But Wonder Woman is a problem for the dyad as Snyder understands it. There are basically three ways in which Wonder Woman has been defined within the Trinity; one quite good, two deeply flawed. First, she is simply “the girl one” – the laziest option by far, although still capable of being interesting in the way that diverse representation inherently is. Second, she is defined by her association with war, a contrivance of Gail Simone’s that works to distinguish the character, but not actually on particularly interesting terms. And finally there is the one that actually works, which is to embrace the connection with radical politics offered by William Moulton Marston, which is, of course, also the approach that’s never actually done. But none of these options are great for the dyad as Snyder creates it. “The girl one” is at its most reductive when put in the mix with the excess testosterone of Snyder’s Batman and Superman, while “the warrior one” is scarcely a distinction. Which leaves the radical politics option. Played as a negative option in the same way that Batman and Superman are, this quickly makes Wonder Woman indistinguishable from a supervillain (as basically happens in Injustice); played positively against the quasi-fascist objects of horror and it’s so didactically on the nose as to be pointless.
For what it’s worth, it’s clear that Snyder is broadly sympathetic to Wonder Woman in a way that he’s not actually with Batman or Superman, which is actually about you’d expect from the director of Sucker Punch. I remember Jack, who I gather will be writing about Wonder Woman soon, pointing out with evident relish the way in which she’s portrayed as enjoying the climactic fight against Doomsday, a delighted smile playing across her face at the opportunity to charge in at impossible odds. Which is, obviously, the Simone approach (also what you’d expect from Snyder), but is still an interestingly privileged position for her. More broadly, Sucker Punch makes clear that Snyder views femininity as a potentially viable alternative to the bleakness he identifies in masculine heroism, a viewpoint that comes tantalizingly close to what Wonder Woman was originally created for. She’s even positioned as the chronological beginning of superheroes, with a century of experience under her belt before Batman ever hit the scene, a move that seems primed to take the third option and allow her to be the actual moral foundation of the DCEU.
But, of course, this is just an illusion. The actual franchise history – which is of course where Wonder Woman’s narrative claim to intrude on the Batman/Superman dyad comes from – remains firmly centered on Snyder’s more nihilistic vision. Wonder Woman may be the first hero, but she’s explicitly positioned as having hidden herself for the hundred years between the mysterious photograph of her standing around with Captain Kirk and the present day such that Superman’s “revelation” (as the film’s opening chyron puts it) remains the narrative anchor point.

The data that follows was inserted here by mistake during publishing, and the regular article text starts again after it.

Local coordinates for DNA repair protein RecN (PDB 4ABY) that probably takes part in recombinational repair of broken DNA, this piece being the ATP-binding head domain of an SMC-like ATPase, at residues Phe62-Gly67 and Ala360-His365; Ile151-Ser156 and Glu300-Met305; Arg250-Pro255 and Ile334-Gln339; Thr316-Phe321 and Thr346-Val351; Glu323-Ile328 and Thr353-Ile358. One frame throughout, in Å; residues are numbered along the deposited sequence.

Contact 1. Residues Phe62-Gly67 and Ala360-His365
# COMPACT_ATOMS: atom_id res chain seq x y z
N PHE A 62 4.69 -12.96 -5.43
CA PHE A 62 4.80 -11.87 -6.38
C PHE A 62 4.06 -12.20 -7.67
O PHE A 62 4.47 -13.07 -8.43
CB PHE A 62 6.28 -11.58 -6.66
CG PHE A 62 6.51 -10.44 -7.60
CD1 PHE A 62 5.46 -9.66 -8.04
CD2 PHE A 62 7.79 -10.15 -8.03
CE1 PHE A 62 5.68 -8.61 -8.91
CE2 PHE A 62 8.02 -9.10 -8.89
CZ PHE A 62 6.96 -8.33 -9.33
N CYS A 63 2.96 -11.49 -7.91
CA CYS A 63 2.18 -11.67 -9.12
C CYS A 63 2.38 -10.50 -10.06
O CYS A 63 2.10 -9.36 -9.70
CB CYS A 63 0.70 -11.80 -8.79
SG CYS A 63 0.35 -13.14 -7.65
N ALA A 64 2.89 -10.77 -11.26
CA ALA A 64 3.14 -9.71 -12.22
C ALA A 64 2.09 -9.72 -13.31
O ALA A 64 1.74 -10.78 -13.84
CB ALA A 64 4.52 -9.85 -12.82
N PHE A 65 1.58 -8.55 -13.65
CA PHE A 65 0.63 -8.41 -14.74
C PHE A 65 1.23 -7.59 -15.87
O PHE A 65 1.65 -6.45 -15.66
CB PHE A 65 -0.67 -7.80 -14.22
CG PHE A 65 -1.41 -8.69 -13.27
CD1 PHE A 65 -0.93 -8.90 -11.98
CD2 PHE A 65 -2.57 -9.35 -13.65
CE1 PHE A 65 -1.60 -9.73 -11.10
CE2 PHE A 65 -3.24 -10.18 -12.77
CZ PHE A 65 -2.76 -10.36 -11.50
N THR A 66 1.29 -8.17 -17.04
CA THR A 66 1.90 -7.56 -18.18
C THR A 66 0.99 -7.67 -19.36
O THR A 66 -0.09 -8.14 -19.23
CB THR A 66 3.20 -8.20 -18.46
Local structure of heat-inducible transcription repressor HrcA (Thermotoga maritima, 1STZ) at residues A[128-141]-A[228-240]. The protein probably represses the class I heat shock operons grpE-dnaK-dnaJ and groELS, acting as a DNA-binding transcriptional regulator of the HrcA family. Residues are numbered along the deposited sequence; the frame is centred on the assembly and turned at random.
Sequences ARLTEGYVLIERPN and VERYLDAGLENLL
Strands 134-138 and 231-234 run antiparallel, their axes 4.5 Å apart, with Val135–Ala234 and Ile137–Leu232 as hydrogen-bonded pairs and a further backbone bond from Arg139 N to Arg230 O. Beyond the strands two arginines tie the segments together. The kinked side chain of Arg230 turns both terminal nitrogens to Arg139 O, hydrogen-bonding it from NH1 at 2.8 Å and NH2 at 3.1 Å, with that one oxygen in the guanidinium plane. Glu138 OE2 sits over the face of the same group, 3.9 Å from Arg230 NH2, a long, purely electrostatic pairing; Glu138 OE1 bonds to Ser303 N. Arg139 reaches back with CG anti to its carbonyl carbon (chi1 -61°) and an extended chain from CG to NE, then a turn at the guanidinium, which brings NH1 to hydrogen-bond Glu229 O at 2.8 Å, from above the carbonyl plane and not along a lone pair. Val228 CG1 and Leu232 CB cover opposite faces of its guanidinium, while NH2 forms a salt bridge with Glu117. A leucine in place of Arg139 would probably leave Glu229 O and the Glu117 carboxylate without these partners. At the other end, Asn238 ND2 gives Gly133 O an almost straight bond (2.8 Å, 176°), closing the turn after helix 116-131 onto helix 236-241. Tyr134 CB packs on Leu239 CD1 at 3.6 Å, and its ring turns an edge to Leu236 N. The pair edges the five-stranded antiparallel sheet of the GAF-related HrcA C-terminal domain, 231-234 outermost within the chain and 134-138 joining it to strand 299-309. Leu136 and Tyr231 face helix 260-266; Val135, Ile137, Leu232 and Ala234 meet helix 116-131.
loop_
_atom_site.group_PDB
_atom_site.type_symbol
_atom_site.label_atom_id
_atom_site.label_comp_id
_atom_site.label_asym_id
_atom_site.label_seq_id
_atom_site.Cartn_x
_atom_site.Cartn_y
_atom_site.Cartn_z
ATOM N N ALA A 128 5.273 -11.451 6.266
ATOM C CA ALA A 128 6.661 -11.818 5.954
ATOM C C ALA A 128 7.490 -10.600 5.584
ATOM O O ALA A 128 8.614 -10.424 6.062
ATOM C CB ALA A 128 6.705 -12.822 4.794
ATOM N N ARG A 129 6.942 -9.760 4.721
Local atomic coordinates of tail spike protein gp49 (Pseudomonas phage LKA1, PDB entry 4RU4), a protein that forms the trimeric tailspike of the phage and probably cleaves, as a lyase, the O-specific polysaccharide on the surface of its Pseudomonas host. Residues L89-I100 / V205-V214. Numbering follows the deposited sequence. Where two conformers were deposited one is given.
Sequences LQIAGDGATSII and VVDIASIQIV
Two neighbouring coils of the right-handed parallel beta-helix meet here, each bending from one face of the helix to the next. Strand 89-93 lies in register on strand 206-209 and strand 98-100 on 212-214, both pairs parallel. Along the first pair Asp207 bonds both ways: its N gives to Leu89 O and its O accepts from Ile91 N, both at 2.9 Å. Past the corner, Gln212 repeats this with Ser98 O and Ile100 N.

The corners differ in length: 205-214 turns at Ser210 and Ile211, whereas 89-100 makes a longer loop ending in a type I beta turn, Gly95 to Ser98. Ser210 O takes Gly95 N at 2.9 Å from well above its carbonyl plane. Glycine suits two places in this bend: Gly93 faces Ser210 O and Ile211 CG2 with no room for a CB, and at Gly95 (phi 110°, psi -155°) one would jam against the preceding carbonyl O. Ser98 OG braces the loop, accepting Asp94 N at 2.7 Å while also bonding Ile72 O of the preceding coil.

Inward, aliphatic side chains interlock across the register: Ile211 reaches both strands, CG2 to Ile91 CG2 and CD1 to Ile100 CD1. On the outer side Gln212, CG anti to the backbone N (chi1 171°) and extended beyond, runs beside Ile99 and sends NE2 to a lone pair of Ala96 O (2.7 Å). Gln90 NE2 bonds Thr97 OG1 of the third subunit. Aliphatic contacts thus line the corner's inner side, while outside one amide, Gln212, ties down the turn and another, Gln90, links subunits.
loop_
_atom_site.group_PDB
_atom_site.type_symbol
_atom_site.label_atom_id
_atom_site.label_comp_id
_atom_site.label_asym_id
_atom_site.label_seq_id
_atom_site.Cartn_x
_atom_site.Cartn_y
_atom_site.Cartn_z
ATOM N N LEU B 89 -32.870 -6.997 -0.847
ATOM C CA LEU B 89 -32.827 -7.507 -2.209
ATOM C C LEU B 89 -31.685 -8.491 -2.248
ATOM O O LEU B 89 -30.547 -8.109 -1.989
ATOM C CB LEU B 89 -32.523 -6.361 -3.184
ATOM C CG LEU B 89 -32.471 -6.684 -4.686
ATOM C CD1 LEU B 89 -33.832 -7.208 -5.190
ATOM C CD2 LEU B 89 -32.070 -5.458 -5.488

And there’s a fundamental way in which this decision sets Wonder Woman up for failure. It has to be a story of Diana not becoming a hero – an explanation for how “A hundred years ago I walked away from mankind.” And indeed, its opening monologue promises to explain just that by having her declare “I used to want to save the world,” pointedly suggesting that she doesn’t anymore. Yes, the film eventually finesses this in the final monologue by having her say that “only love can truly save the world. So now I stay, I fight, and I give – for the world I know can be,” which is semantically indistinguishable from wanting to save the world. But the overall frame is still essentially just how Wonder Woman came to occupy her Batman v. Superman role of haunting the film with the possibility of the larger DCU. It’s an origin story for a ghost.
It is in this light that we must understand Wonder Woman’s period setting. The decision to revert back to something very close to Wonder Woman’s actual historical origins makes the film into an explicit near-miss of Marston’s original vision: a story of how the character he imagined doesn’t quite take hold and instead gets caught in an embryonic state, waiting a century for the men to come along that will enable her to finally take form. This is, of course, painfully on the nose; it may not be a literal century, but it’s been seventeen summer movie seasons since the first X-Men film kicked off the cinematic superhero boom, and we’re only just getting around to a major female-led film. Wonder Woman really did have to wait. But what’s important here, I would argue, isn’t just the structure of delaying Wonder Woman, but that this is accomplished by going back to her Golden Age origin in precisely the way Batman and Superman’s DCEU versions do not.